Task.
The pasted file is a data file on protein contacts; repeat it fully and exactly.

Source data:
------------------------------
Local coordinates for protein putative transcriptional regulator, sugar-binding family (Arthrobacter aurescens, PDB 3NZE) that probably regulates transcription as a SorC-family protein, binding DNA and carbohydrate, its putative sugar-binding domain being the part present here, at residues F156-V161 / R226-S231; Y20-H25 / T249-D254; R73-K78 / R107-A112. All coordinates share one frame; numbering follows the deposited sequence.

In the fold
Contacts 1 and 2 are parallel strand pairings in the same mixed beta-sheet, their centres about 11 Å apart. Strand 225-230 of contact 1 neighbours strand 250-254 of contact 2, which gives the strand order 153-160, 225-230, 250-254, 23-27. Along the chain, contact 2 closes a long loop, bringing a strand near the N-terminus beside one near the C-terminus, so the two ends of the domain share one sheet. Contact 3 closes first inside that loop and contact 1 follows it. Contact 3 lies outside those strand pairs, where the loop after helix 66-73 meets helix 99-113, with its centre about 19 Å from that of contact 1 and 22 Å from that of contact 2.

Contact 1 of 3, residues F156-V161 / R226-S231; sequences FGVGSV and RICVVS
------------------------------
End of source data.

Local coordinates for protein putative transcriptional regulator, sugar-binding family (Arthrobacter aurescens, PDB 3NZE) that probably regulates transcription as a SorC-family protein, binding DNA and carbohydrate, its putative sugar-binding domain being the part present here, at residues F156-V161 / R226-S231; Y20-H25 / T249-D254; R73-K78 / R107-A112. All coordinates share one frame; numbering follows the deposited sequence.

In the fold
Contacts 1 and 2 are parallel strand pairings in the same mixed beta-sheet, their centres about 11 Å apart. Strand 225-230 of contact 1 neighbours strand 250-254 of contact 2, which gives the strand order 153-160, 225-230, 250-254, 23-27. Along the chain, contact 2 closes a long loop, bringing a strand near the N-terminus beside one near the C-terminus, so the two ends of the domain share one sheet. Contact 3 closes first inside that loop and contact 1 follows it. Contact 3 lies outside those strand pairs, where the loop after helix 66-73 meets helix 99-113, with its centre about 19 Å from that of contact 1 and 22 Å from that of contact 2.

Contact 1 of 3, residues F156-V161 / R226-S231; sequences FGVGSV and RICVVS